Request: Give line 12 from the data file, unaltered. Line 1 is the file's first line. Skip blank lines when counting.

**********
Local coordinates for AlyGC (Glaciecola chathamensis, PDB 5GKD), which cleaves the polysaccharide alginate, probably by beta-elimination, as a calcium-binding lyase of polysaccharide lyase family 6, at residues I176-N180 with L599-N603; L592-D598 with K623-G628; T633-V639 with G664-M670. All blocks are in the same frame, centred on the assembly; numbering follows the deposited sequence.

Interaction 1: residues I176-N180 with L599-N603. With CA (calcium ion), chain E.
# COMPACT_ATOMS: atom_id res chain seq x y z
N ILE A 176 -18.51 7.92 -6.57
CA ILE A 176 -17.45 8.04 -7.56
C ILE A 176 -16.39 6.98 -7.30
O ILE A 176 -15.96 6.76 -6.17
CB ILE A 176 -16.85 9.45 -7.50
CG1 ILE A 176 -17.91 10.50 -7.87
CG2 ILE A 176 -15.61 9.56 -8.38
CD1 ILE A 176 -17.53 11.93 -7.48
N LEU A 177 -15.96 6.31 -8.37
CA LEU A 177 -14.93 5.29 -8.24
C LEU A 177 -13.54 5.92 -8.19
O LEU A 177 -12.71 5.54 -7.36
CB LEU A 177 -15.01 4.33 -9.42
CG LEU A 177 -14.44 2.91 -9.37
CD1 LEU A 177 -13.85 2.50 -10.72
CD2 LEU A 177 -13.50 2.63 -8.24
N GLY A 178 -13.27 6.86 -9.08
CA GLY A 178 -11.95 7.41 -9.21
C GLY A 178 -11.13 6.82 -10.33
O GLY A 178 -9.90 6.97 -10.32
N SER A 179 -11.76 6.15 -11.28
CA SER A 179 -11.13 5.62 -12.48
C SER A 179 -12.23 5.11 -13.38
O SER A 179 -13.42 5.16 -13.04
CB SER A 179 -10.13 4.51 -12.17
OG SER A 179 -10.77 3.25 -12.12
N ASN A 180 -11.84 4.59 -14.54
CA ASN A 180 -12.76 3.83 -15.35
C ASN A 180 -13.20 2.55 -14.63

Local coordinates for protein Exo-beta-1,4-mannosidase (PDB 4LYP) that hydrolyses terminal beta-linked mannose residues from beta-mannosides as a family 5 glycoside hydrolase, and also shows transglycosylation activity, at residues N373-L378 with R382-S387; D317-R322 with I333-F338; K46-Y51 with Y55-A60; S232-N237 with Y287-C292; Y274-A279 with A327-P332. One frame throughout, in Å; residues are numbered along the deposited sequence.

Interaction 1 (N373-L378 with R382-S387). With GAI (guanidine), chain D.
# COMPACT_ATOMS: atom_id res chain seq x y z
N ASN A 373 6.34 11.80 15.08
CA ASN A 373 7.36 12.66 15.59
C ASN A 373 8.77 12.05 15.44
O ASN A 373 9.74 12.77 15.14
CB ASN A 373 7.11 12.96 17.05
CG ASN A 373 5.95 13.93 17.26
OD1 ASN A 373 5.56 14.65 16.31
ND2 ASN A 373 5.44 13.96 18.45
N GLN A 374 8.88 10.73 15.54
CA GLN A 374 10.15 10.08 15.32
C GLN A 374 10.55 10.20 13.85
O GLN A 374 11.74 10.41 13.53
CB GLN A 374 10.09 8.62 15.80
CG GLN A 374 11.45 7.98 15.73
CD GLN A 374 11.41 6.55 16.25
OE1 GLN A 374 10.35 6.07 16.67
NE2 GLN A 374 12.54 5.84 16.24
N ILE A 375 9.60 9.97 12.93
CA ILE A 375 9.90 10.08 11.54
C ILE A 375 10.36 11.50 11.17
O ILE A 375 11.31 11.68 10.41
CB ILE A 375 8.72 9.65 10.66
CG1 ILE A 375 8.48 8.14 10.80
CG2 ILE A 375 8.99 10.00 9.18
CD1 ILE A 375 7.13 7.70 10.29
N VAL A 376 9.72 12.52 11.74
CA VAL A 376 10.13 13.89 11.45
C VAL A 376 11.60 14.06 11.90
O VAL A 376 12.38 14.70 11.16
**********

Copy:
N LEU A 177 -15.96 6.31 -8.37